Thursday, Oct. 4, 2007 | 7:30 a.m.
Seizing on a hot-button issue in the desert state of Nevada, Democratic presidential candidate Bill Richardson is calling for a national summit on water to address needs in the parched West.
If elected, Richardson said , he would bring states together to talk about a way for water-rich northern-tier states to help with shortages in the Southwest. He also said he would elevate the Bureau of Reclamation to a Cabinet-level post. The bureau within the U.S. Interior Department manages water resources in the West .
"I believe that Western states and Eastern states have not been talking to each other when it comes to proper use of our water resources," Richardson told the Sun . "I want a national water policy. We need a dialogue between states to deal with issues like water conservation, water reuse technology, water delivery and water production. States like Wisconsin are awash in water."
Las Vegas faces a water shortage, but the issue has received short shrift in the presidential race as Democratic candidates campaign in Nevada looking for support in the state's second-in-the-nation caucus es .
The national Democratic Party last year sandwiched Nevada between the traditional early voting states of Iowa and New Hampshire in the hope that candidates would address Western issues.
Richardson, the governor of New Mexico and the only Westerner in the Democratic field, says he sees a natural advantage in staking out positions on Nevada issues - perhaps none more pressing than water.
He said he would direct the newly elevated top water official to host negotiations between rural and urban areas when conflicts ari se over water rights. The talks, he said, would ensure a balance between environmental protection and economic development.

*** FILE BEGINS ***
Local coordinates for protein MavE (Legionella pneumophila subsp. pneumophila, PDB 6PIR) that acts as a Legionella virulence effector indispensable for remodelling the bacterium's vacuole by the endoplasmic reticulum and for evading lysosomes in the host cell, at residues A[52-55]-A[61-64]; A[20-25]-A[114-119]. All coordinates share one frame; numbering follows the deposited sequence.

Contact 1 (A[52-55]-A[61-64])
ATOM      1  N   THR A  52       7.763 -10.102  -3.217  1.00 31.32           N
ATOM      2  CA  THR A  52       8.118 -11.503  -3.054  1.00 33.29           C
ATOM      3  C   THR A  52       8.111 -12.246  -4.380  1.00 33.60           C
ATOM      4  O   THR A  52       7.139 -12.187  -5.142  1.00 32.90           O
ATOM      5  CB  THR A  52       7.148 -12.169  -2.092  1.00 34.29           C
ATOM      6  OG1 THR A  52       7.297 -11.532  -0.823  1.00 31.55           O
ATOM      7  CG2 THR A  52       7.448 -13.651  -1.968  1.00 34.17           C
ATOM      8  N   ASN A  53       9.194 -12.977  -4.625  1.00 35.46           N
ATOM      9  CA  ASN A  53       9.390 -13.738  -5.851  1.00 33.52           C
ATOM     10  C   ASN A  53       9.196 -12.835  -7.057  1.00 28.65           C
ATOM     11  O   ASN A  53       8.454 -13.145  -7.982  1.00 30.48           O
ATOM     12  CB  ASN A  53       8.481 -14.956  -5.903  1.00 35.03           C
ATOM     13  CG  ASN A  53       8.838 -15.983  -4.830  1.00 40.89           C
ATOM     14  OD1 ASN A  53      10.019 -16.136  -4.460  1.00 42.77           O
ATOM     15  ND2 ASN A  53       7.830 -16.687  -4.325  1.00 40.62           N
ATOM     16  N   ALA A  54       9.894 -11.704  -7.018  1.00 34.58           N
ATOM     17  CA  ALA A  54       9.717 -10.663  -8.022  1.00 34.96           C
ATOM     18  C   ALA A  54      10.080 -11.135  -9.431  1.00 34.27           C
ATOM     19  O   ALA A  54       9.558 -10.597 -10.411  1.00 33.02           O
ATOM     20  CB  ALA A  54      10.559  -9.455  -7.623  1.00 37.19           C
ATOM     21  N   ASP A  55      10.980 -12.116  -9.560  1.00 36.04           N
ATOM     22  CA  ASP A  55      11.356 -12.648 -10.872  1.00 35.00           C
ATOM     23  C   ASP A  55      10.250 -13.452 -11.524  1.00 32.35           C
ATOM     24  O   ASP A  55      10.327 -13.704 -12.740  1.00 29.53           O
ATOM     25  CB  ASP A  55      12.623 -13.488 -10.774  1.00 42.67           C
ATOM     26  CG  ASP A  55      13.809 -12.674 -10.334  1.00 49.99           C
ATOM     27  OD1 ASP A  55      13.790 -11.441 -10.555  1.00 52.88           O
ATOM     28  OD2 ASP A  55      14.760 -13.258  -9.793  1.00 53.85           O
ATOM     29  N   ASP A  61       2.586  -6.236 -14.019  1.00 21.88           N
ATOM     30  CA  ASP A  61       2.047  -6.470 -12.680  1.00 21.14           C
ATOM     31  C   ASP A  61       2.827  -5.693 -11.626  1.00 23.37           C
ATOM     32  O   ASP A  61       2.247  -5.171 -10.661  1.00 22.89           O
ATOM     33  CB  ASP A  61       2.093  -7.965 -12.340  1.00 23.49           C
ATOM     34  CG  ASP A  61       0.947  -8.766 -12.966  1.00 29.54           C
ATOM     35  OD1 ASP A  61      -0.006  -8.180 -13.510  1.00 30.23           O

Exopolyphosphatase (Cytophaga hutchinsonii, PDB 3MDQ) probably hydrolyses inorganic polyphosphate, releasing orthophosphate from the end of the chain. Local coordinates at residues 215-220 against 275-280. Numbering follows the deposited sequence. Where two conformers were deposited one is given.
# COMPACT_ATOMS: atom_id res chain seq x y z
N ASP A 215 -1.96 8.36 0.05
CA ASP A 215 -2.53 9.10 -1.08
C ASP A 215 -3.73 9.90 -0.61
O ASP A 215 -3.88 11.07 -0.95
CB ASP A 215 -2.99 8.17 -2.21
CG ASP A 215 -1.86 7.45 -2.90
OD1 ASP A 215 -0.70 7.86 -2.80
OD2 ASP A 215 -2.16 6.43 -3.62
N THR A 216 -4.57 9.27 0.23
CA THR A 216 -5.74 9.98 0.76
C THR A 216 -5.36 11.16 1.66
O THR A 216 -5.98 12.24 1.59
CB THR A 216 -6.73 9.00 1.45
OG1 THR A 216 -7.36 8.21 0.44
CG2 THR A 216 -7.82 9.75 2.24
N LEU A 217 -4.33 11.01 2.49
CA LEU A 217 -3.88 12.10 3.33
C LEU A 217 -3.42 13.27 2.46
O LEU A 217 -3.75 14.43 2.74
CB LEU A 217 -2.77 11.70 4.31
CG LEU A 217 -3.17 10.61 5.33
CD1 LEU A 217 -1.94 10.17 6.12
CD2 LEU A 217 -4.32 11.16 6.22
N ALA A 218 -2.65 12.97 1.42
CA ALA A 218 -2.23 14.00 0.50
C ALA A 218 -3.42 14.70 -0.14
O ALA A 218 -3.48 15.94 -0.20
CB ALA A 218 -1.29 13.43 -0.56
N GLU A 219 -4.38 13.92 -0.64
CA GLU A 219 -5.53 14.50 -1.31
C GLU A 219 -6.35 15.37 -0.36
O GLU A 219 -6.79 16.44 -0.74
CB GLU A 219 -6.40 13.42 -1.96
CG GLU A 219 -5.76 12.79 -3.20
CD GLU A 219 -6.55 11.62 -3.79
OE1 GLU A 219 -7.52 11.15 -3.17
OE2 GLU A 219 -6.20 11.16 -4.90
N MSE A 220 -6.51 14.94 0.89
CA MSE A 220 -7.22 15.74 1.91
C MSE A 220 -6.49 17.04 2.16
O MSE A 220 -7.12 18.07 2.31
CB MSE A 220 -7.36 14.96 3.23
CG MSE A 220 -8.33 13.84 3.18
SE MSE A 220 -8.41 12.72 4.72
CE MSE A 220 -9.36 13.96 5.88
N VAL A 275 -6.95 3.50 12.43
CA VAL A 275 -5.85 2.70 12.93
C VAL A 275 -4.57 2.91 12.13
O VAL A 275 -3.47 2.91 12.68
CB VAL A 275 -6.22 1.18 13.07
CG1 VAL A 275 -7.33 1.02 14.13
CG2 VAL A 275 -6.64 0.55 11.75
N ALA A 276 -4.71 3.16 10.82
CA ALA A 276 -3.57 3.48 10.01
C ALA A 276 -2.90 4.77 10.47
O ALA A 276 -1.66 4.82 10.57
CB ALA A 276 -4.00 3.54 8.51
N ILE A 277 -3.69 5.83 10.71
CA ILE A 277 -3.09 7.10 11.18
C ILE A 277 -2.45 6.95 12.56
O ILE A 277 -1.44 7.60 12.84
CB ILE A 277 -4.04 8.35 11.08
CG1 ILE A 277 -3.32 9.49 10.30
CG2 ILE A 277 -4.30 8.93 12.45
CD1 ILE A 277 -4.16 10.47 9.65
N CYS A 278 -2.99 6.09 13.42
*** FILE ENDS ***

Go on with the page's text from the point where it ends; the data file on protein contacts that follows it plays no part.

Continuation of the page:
The Colorado River is in the midst of an eight-year drought, and no state is feeling the squeeze more than Nevada. In 1922 the river's water was divided among seven Western states in the so-called Colorado River Compact, with Nevada receiving the smallest allotment. Despite Las Vegas' booming population and sprawling development, the state's share of the river has remained the same, forcing the Southern Nevada Water Authority to find alternatives.
In the short term, the water authority plans to install an $817 million third intake valve at Lake Mead, the main source of water for Las Vegas. Without the intake, if water levels continue to fall as projected, taps across the valley could run dry by 2010, the authority says.
Beyond that, the agency appears to have abandoned the idea of reopening the river compact, settling instead on plans to build a multibillion-dollar, 285-mile pipeline that will carry water from rural Nevada to Las Vegas.
Told Wednesday of Richardson's proposals after a Las Vegas City Council meeting , Pat Mulroy, general manager of the Southern Nevada Water Authority, dismissed them. On the national water summit, Mulroy said she doubted negotiations would bring more water. She recalled being greeted by protestors in Ohio with signs showing Southwestern states sinking giant straws into the Great Lakes. "They are as emotional around this issue as every Western state is," she said.
As for making the Bureau of Reclamation a Cabinet-level agency, Mulroy said she doubted it would do much good, given that the Interior secretary, the nation's point person on water, already has a Cabinet seat.
Richardson declined to comment specifically on the controversial pipeline to Las Vegas.